I used to frequent queer women of color spaces when I first moved to Boston.

I was thrilled about being in a real city (okay fine, it’s no New York or London, but I have decided to abandon that bar to save myself disappointment and despair about all other places in the world). To my delight, Boston came with enough nerdy, international and progressive pockets for me to feel optimistic about finding a space for someone like me — a tech-loving, econ-nerdy, third culture queer kid. The possibilities were endless: academic geekiness meeting progressive queerness in a hipster spaces like Cambridge,  Bollywood-loving management consultants pontificating the origins of chai with gender-bending chutney-loving artists.

Well, you get the idea. I’m the queer Indian that moved to Boston with lofty expectations; that queer folks of all marginalized people would be open to the diversity we demand from the world; that LGBTQ people of color would be supportive of different experiences, including that I’m an economist — who likes girls, dancing, and excel spreadsheets.

But as I discovered and spent more time in queer women (primarily, POC) spaces, I realized that my expectations were perhaps a little too overzealous. I learned that in the rightfully upside-down queer universe, mainstream and typical career choices for queer women seemed to include any and all sorts of social organizing, political rallying, non-profit work, and anything ‘alternative.’ Meanwhile, less typical choices included jobs like mine — in the corporate and private sector. God forbid you were in banking.

So imagine my surprise and (more than a twinge of) disappointment when I realized how ubiquitous queer women who worked in the social justice industry were. All of a sudden, I found myself in the warped and slightly hilarious position of choosing an ‘alternative’ career choice as a consultant in the financial industry. Revealing my job at cocktail parties almost always provoked judgment and looks of sympathy from said social justice queers. At a recent social event, when I mentioned what I did for a living, I received a sly knowing look, accompanied by remarks such as “So, you are part of the 1%” and “Oh, you work for the man?” What on earth is going on?

[pullquote3 quotes=”true” align=”center”]Wasn’t it part of the plan to reclaim (all kinds of) mainstream spaces so queers could fill them and make them our own? [/pullquote3]

Huffington Post reports that about 3% of CEOs and corporate board rooms are run by women. If queer folks account for about 6% of the labor force in the U.S, one can do the Math to realize that there really aren’t that many queer women (let alone queer women of color) at the top of the private and corporate sector. We all have many faces and identities, I understand that part. For some of us, our identities dictate our career choices and for others, a job is a means to pay bills, and we find other ways of self-expression and identification. I continue to wrestle with the symbiotic relation between one’s politics and one’s career choices.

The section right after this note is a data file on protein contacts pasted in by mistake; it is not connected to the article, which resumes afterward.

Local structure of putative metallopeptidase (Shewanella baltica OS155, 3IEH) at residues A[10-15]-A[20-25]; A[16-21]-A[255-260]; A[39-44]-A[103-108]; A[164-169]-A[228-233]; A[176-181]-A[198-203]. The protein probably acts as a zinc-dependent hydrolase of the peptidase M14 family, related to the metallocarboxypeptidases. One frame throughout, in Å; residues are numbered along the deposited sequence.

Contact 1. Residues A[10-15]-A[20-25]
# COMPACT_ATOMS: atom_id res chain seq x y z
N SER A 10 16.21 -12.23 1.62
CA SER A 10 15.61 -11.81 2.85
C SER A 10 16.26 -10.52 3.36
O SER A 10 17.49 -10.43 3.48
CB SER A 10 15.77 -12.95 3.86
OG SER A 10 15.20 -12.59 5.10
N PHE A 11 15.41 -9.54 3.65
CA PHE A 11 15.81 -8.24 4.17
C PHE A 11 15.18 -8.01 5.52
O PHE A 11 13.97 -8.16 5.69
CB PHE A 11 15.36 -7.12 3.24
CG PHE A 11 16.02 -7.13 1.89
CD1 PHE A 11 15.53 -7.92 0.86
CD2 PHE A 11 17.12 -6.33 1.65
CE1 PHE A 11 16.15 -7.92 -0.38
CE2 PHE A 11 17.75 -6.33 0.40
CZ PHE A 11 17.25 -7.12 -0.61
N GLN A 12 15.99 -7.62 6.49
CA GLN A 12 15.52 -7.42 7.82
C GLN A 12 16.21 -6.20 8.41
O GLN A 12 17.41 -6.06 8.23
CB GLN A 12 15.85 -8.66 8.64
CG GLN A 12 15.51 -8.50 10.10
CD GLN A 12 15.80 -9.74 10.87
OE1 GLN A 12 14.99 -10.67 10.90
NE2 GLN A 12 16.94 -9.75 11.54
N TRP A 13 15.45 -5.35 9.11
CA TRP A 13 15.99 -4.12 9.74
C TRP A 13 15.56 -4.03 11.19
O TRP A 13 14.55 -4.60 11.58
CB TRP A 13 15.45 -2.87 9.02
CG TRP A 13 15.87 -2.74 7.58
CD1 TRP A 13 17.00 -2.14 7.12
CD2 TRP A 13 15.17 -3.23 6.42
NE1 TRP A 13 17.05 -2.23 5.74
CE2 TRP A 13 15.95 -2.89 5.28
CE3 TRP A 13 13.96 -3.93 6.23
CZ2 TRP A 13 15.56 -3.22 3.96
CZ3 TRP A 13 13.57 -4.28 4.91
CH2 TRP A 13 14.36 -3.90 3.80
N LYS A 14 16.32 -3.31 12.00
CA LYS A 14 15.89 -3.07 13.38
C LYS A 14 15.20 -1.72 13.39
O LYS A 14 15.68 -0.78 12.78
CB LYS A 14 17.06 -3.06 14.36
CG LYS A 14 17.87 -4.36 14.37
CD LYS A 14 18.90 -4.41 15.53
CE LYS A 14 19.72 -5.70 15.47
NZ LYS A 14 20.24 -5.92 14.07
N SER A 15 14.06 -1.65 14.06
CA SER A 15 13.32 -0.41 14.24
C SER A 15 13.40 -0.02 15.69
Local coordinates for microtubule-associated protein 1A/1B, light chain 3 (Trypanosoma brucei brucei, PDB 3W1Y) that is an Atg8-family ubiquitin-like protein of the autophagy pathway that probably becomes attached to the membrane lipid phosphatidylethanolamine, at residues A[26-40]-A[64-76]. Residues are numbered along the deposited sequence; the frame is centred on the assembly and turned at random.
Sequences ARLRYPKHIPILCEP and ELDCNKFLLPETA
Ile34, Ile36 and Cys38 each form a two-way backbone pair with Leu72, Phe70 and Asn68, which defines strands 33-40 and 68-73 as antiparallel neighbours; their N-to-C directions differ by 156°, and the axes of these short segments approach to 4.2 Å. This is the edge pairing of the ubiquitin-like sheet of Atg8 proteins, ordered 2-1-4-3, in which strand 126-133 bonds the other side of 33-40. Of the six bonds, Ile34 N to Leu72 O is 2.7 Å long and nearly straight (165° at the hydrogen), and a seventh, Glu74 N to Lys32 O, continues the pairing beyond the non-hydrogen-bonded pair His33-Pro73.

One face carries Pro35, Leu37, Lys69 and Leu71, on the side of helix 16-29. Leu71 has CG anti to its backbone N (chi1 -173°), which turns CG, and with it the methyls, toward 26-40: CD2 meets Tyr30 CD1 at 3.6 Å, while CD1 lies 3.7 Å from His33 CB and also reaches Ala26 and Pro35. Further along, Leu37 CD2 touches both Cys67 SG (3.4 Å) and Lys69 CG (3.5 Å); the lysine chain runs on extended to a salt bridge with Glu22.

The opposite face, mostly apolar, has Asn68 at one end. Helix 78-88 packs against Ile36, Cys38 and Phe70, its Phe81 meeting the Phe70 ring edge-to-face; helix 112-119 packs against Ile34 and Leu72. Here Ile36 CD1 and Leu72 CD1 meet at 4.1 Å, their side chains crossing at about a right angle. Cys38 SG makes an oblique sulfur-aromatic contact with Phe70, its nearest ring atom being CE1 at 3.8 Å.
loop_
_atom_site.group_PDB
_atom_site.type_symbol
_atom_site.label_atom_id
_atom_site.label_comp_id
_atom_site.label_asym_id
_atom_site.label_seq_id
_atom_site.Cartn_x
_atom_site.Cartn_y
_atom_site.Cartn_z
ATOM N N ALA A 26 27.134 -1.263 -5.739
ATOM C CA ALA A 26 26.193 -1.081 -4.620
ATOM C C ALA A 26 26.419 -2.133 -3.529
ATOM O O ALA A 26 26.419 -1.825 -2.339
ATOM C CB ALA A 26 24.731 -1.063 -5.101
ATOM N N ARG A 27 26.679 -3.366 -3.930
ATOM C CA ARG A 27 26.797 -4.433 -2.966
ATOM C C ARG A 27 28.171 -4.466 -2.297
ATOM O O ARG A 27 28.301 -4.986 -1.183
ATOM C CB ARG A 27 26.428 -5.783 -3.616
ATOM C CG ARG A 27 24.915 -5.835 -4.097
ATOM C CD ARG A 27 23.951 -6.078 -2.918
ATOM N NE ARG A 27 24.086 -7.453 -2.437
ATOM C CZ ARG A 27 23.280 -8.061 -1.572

That said, why is there such a strong sense of judgment if a queer woman chooses a mainstream, for profit, capitalist enterprise for a career? I generally find coming out as ‘queer’ in corporate and tech spaces much less intimidating than coming out as an ‘economic consultant’ in queer spaces. I believe the corporations have figured out that having the gays on their side is an efficient market choice, but apparently the queers are yet to realize that it is also in their benefit to have their people in positions of power.

Didn’t we want the dykes to run the country anyway? I am quite sure if I had a Rachel Maddow for my manager, my work product would be infinitely better that it is now; or imagine having a Sheryl Sanderberg – esque queer woman nudging all the queers to consider tech careers. Wasn’t some part of the women’s movement also about fighting for the front row corporate board seat for the women? Can we not do the same for queer women of color? But it seems like the fight has to begin in queer spaces before we reach the corporate boards.

Until queer-spaces become more corporate-friendly, I’ll be spending my weekends in my office cranking out numbers for the man, trying to figure out how to replicate my life’s problems in an Excel spreadsheet (for fun, really, just for fun). and attempting to explain VLOOKUPS to my date, who at the moment, seems uninterested.